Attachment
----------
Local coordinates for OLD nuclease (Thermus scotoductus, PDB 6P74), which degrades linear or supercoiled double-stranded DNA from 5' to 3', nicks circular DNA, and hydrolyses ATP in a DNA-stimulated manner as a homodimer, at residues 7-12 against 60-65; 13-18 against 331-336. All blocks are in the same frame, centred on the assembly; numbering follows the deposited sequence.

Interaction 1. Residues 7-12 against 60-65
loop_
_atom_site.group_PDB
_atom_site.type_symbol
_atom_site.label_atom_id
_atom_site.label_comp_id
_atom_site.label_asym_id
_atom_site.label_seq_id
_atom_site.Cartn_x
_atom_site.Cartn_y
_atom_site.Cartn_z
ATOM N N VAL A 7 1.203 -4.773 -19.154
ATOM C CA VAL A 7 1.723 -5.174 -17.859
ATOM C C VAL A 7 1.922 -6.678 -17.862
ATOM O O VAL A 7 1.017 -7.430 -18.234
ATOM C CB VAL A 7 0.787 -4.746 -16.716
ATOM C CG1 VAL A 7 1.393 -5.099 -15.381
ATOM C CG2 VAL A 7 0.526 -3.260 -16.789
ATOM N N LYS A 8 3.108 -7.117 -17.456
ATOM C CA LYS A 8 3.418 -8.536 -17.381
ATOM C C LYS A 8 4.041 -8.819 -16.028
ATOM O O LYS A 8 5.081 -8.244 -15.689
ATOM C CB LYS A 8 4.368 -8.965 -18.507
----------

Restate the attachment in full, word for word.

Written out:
Local coordinates for OLD nuclease (Thermus scotoductus, PDB 6P74), which degrades linear or supercoiled double-stranded DNA from 5' to 3', nicks circular DNA, and hydrolyses ATP in a DNA-stimulated manner as a homodimer, at residues 7-12 against 60-65; 13-18 against 331-336. All blocks are in the same frame, centred on the assembly; numbering follows the deposited sequence.

Interaction 1. Residues 7-12 against 60-65
loop_
_atom_site.group_PDB
_atom_site.type_symbol
_atom_site.label_atom_id
_atom_site.label_comp_id
_atom_site.label_asym_id
_atom_site.label_seq_id
_atom_site.Cartn_x
_atom_site.Cartn_y
_atom_site.Cartn_z
ATOM N N VAL A 7 1.203 -4.773 -19.154
ATOM C CA VAL A 7 1.723 -5.174 -17.859
ATOM C C VAL A 7 1.922 -6.678 -17.862
ATOM O O VAL A 7 1.017 -7.430 -18.234
ATOM C CB VAL A 7 0.787 -4.746 -16.716
ATOM C CG1 VAL A 7 1.393 -5.099 -15.381
ATOM C CG2 VAL A 7 0.526 -3.260 -16.789
ATOM N N LYS A 8 3.108 -7.117 -17.456
ATOM C CA LYS A 8 3.418 -8.536 -17.381
ATOM C C LYS A 8 4.041 -8.819 -16.028
ATOM O O LYS A 8 5.081 -8.244 -15.689
ATOM C CB LYS A 8 4.368 -8.965 -18.507